|Bohemian Knotweed||Status LU: established. 1st record: 2016.|
|Béimescht Knuetkraut||Status EU: established.|
|Renouée de bohême||RA: ISEIA: B1 – Watch List. Harmonia+: 0,59|
|Bastard-Knöterich||Wikipedia: | Wikispecies: n/a | CABI|
|Boheemse duizendknoop||Back to the list of neophytes|
- 1 Report the species
- 2 Brief description
- 3 Uncertain status of Fallopia × bohemica in Luxembourg
- 4 Status and distribution in Luxembourg
- 5 Risk assessment
- 6 Worldwide distribution
- 7 Bibliography
- 8 Suggested citation of this webpage
Report the species
→ Report Fallopia ×bohemica to the National Museum of Natural History.
Like other Asiatic knotweeds, Fallopia ×bohemica (Chrtek & Chrtková) J. P. Bailey colonises a wide range of environments, with a predilection for moist and nitrogen-rich soils. It prefers sunny places or semi-shaded habitats. This pioneer plant proliferates both in ruderal and semi-natural habitats, including riparian areas and open forests. Stem and rhizomes may easily split into small pieces; fragments are able to regenerate a plant, provided a node is present. The Bohemian knotweed may produce seeds but seedling establishment is usually inefficient due to frost sensitivity. Transport of garden waste and soil contaminated with rhizomes are the major dispersal modes. Where the plant is widely consolidated on river banks it is also spread by floods and can easily colonise downstream.
Fallopia xbohemica exhibits hybrid vigour and is reputed to be more invasive than the two parents, F. japonica and F. sachalinensis. It typically forms very dense stands, excluding native vegetation and prohibiting regeneration. It reduces plant and invertebrate species diversity, alters the habitat for wildlife, and changes light and energy conditions of the ecosystem. Once stands become established, they are extremely persistent and difficult to remove. Its development can favour river bank erosion during the winter (Branquart et al. 2010).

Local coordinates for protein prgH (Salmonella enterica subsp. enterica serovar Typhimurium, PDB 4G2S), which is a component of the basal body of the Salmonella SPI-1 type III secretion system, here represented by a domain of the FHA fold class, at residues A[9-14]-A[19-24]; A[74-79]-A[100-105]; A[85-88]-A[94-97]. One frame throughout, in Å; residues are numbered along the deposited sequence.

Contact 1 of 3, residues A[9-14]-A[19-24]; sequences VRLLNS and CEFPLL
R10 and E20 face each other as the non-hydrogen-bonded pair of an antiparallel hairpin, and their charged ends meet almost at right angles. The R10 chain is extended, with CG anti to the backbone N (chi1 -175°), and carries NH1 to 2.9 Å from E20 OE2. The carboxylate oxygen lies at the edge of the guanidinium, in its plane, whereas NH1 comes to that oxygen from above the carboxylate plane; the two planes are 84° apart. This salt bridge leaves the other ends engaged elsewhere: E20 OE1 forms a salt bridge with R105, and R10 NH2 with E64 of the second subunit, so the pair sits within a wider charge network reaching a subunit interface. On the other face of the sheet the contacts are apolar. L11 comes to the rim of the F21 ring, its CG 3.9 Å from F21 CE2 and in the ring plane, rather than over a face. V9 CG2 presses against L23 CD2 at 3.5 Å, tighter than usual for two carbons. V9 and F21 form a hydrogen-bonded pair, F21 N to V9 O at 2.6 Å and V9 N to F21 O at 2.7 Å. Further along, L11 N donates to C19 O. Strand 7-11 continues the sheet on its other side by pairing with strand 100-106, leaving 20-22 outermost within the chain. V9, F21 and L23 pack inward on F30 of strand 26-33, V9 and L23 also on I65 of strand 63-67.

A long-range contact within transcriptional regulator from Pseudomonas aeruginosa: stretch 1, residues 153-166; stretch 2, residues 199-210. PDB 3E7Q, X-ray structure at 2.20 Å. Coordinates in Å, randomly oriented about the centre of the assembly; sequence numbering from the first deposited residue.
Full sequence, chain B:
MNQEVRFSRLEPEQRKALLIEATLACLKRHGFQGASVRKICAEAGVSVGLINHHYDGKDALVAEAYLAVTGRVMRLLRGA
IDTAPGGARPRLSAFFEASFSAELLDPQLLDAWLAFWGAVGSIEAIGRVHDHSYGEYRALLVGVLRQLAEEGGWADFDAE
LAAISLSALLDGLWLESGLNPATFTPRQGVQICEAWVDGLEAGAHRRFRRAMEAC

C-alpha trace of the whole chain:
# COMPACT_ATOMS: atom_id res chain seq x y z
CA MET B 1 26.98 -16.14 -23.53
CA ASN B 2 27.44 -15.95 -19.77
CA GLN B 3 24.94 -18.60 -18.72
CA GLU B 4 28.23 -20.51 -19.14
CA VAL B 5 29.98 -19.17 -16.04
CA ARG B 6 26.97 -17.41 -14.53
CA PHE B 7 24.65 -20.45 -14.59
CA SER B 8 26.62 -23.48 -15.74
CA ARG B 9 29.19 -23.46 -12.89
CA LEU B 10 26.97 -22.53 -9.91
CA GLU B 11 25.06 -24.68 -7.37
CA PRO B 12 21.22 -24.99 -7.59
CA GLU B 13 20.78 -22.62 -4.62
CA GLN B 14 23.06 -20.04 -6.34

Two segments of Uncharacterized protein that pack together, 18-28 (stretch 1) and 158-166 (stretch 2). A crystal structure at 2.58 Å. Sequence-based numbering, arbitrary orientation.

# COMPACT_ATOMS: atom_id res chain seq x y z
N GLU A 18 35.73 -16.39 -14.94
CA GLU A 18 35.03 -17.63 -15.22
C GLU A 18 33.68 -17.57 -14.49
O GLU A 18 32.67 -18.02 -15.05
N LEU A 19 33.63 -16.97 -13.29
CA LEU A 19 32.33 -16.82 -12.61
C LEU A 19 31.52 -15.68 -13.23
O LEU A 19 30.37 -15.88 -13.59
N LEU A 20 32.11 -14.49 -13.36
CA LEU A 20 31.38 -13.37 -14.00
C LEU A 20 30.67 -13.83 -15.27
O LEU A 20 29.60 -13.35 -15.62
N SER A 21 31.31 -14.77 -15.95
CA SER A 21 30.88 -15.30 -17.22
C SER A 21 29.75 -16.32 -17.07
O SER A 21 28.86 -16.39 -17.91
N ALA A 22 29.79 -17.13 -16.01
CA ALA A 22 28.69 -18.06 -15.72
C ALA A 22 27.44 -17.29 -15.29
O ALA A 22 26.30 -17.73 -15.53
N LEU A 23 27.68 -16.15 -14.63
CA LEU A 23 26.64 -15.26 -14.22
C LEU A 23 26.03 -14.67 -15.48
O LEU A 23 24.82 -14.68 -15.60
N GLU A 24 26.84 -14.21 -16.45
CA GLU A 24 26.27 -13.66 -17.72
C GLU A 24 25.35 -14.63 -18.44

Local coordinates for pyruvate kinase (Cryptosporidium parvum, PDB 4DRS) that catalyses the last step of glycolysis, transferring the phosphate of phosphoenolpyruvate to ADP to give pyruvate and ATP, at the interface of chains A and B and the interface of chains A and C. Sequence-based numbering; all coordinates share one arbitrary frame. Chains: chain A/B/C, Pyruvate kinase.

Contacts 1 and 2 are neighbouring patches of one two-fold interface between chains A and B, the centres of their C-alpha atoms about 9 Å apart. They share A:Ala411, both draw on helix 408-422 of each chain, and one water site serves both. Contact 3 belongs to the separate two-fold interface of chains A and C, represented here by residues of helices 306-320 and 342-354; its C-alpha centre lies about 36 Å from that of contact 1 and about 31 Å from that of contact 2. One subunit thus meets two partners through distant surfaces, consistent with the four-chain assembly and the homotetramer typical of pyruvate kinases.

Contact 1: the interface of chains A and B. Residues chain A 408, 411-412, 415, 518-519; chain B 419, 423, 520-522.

Uncertain status of Fallopia × bohemica in Luxembourg
Identification of knotweed species is not always easy, especially the very similar Japanese knotweed (Fallopia japonica) and Bohemian knotweed (Fallopia ×bohemica), a hybrid between Japanese knotweed and Sakhalin knotweed (Fallopia sachalinensis). Until recently, Japanese knotweed was considered much more widespread in Luxembourg than Bohemian knotweed. During the field trip of the Neobiota 2016 conference in September 2016, knotweed populations near Michelau that were so far considered as F. japonica, were identified by specialists as F. ×bohemica.